My Grandmother's Passover Matzo Balls Had Plenty of Schmaltz, But the Secret Ingredient Was Her Zest for Life
As an adult, I've learned to lighten up my Grandmother's dense but delicious matzo balls, but I would never change her recipe for making Passover fun for her grandkids.
Nothing says Passover like matzo ball soup. The key to these tender, flavorful matzo balls is a hint of schmaltz (chicken fat), a little seltzer and an extra-long simmer. If schmaltz is not readily available at your market, ask the butcher or seek out a local meat market. Or, if you have chicken on hand, remove the skin and cook it over low heat to render the fat. If matzo meal is unavailable, look for whole matzo crackers and grind them at home in your food processor.
Pesach, or Passover, is a holiday celebrated by Jewish communities around the world. Read on to learn more about what Passover is, how it's celebrated and the traditional foods eaten during the holiday.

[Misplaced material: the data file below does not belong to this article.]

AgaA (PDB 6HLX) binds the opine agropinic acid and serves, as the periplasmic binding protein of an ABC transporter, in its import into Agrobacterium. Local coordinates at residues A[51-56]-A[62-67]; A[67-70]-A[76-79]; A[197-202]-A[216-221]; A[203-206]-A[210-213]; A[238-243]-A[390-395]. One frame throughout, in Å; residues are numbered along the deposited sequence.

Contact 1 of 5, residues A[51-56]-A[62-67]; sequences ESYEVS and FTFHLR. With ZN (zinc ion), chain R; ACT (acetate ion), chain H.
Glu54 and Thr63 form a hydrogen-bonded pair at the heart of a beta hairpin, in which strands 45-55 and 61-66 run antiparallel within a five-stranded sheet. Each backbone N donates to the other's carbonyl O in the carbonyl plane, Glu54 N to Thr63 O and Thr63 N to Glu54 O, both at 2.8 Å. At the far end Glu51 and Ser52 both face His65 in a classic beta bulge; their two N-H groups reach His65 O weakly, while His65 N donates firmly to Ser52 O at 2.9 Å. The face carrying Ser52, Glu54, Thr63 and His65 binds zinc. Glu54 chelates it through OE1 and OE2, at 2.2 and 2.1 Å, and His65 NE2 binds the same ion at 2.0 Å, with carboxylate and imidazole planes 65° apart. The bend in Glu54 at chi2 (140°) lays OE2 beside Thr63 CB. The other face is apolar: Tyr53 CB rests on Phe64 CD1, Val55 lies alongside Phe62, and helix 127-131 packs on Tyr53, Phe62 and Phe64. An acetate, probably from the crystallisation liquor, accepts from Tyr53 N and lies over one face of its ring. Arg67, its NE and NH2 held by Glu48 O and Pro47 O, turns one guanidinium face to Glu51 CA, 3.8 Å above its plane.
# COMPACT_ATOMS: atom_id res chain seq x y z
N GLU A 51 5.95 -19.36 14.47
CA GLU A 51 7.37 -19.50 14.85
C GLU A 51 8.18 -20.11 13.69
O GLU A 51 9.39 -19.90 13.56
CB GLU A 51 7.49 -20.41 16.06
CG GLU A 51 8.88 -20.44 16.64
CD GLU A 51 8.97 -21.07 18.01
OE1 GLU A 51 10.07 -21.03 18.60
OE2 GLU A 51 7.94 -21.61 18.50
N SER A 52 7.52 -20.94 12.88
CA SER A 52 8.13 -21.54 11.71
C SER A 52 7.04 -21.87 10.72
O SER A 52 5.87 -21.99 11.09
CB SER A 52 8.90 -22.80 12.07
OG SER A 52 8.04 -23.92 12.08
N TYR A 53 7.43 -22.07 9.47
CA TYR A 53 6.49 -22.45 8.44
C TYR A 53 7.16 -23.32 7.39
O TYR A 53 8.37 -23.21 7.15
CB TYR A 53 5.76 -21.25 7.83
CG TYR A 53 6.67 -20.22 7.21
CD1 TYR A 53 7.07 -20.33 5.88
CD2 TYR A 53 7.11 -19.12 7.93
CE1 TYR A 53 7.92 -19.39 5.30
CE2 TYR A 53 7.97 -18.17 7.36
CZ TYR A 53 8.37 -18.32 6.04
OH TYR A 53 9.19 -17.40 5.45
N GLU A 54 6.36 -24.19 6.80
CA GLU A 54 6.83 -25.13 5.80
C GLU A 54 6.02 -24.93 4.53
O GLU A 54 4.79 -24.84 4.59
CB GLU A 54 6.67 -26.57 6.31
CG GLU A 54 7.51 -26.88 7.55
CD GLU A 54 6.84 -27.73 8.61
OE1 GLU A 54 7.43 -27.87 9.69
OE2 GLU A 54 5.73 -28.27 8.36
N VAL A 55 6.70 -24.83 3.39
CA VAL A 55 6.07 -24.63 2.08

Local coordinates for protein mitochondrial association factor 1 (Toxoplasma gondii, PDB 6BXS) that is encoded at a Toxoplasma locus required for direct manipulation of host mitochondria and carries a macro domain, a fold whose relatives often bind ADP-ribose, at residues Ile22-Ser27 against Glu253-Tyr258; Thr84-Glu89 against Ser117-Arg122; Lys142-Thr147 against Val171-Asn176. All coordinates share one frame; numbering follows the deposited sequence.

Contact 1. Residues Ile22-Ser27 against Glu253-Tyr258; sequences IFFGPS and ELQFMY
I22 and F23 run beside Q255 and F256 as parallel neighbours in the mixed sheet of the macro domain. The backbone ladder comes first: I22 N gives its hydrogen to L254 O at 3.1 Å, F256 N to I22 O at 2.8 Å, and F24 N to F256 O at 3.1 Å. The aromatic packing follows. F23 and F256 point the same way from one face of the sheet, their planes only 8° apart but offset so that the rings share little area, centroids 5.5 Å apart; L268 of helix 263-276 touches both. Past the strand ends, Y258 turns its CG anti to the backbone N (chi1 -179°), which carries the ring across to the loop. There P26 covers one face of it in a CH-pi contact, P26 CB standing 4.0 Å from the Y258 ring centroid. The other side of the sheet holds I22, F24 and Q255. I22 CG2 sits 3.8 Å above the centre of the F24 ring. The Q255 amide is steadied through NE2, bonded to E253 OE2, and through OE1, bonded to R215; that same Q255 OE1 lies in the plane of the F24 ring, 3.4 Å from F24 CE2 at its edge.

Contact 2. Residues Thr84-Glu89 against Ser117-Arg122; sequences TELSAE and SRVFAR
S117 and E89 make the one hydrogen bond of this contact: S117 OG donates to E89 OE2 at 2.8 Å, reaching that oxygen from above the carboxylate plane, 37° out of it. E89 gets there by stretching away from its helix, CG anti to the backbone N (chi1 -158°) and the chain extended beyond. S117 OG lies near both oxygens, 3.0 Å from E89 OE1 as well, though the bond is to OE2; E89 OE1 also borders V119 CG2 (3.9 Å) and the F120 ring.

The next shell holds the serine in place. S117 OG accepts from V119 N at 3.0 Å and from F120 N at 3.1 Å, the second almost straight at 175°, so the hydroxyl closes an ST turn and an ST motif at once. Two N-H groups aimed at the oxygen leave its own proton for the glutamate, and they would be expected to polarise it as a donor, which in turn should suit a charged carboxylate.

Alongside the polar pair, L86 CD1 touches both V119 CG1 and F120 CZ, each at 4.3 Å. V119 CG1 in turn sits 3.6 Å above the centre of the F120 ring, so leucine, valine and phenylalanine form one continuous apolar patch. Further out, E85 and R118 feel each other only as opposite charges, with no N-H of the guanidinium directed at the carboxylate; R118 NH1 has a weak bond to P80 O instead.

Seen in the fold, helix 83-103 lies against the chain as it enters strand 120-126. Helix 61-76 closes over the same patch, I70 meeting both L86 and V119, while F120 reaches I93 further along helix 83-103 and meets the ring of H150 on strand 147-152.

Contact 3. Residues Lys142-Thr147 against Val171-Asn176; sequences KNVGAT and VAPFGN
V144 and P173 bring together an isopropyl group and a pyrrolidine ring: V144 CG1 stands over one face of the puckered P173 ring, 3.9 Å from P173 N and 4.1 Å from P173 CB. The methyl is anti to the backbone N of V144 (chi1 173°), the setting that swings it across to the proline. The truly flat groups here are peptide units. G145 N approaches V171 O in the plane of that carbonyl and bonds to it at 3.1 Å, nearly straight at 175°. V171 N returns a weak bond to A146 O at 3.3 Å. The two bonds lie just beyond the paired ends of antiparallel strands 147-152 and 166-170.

For Hannah Selinger, leftovers are a welcome sight.
Finish these brisket tacos with your favorite toppings, including avocado, cheese and radishes.
Learn how to make potato latkes with this tasty recipe.
Here, the addition of leftover brisket transforms a kugel—the traditional Jewish pudding usually made with noodles or potatoes—into a main course.
Transform your leftover holiday brisket into a warming soup. Coating the brisket in a savory, glossy sauce before adding it to the broth gives this soup extra chutzpah.